# Symmetric Groups in Python

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3 minute reading time

**Warning:** This post is meant for someone whose familiar with concepts of Abstract Algebra.

## Refresher

### Definitions

An **operation** on a set is a calculation that maps one element in a set onto another element of the set.

A **group** in mathematics is a set and an operation that follows the three properties:

- There exists an identity element.
- The operation is associative.
- For every element, there exists an inverse of that element in the set.

**Symmetric Groups** are groups whose elements are all bijections from the set onto itself and operation which is composition of functions.

### Example

Let’s look at the group $\mathbb{Z}_3$. Here is an example of an element of its symmetric group. $$ \begin{pmatrix} 0 & 1 & 2 \ 1 & 2 & 0 \end{pmatrix} $$ This element maps $0 \rightarrow 1$, $1 \rightarrow 2$, and $2 \rightarrow 0$.

A good way to check if something similar to the above is an element of a symmetric group is pay attention to the second row. Make sure that it only contains the elements of the set you care about (ex: $\mathbb{Z}_3$) and that there are no repeats.

Let’s look at an example of composing two elements from this symmetric group.

$$ \begin{pmatrix} 0 & 1 & 2 \ 1 & 2 & 0 \end{pmatrix} \circ \begin{pmatrix} 0 & 1 & 2 \ 0 & 2 & 1 \ \end{pmatrix} = \begin{pmatrix} 0 & 1 & 2 \ 1 & 0 & 2 \ \end{pmatrix} $$

The main thing to remember here is that you must compose from right to left.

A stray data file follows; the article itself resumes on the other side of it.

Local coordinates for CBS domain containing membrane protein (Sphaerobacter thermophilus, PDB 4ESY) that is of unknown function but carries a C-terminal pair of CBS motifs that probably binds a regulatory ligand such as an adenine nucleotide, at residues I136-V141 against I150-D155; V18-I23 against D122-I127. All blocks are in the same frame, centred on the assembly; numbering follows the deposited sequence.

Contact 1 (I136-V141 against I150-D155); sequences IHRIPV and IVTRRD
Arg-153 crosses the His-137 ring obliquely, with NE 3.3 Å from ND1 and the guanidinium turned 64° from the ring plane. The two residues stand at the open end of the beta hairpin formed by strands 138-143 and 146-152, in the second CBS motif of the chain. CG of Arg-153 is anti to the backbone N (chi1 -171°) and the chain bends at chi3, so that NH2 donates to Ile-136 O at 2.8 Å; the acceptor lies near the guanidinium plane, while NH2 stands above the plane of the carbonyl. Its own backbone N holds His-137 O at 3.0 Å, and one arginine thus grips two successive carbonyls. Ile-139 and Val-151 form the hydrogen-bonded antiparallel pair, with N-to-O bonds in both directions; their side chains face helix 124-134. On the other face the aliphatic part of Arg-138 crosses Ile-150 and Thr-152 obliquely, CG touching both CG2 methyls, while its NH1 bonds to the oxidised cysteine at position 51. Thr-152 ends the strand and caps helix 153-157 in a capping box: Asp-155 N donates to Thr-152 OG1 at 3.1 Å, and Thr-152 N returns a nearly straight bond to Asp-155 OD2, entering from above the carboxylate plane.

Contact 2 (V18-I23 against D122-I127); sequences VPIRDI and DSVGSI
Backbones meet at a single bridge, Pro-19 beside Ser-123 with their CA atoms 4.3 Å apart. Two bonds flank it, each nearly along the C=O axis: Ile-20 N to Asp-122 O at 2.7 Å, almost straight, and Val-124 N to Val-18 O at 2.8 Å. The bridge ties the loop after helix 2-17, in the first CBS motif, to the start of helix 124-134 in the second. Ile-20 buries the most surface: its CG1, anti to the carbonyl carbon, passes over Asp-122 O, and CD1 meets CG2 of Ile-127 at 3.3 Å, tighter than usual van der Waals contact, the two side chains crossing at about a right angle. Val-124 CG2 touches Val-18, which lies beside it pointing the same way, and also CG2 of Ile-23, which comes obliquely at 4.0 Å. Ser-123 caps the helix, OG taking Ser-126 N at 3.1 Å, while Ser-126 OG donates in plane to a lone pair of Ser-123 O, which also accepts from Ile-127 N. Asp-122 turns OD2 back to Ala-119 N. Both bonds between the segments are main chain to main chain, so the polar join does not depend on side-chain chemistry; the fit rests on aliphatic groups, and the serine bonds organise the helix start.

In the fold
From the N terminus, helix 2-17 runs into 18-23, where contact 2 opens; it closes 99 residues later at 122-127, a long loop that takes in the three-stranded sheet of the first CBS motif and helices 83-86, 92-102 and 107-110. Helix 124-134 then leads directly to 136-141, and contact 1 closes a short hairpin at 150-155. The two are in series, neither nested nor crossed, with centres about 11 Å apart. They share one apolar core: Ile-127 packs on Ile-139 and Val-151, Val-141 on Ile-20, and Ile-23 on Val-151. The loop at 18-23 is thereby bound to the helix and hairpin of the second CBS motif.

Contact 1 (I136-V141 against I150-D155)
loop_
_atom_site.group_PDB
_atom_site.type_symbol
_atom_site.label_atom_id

$0 \rightarrow 0$ and then $0 \rightarrow 1$, so ultimately $0 \rightarrow 1$.

$1 \rightarrow 2$ and $2 \rightarrow 0$, so ultimately $1 \rightarrow 0$.

$2 \rightarrow 1$ and $1 \rightarrow 2$, so ultimately $2 \rightarrow 2$.

### Finding Inverses

Finding the inverse is simple, since all you need to do is flip the two rows and sort it again. $$ \begin{pmatrix} 0 & 1 & 2 \ 1 & 2 & 0 \end{pmatrix}^{-1} = \begin{pmatrix} 1 & 2 & 0 \ 0 & 1 & 2 \end{pmatrix} = \begin{pmatrix} 0 & 1 & 2 \ 2 & 0 & 1 \end{pmatrix} $$

### Code Implementation

For Abstract Algebra homework, there was a lot of compositions of these symmetric elements. Sadly, I get pretty lazy doing these by hand for many hours. So like any Computer Scientist, I created a simple script in Python to help me compute these.

The code is located in this gist.

#### Basic Usage

`SymmetricElement`

takes in the second row of the matrices we were playing with. You can find the inverse with `element.inverse()`

and you can compose two symmetric elements together with the `*`

operation.

```
SymmetricElement(1,2,3)
# array([[1., 2., 3.],
# [1., 2., 3.]])
```

```
SymmetricElement(1,2,3) * SymmetricElement(2,1,3)
#array([[1., 2., 3.],
# [2., 1., 3.]])
```

```
SymmetricElement(1,2,3).inverse()
#array([[1., 2., 3.],
# [1., 2., 3.]])
```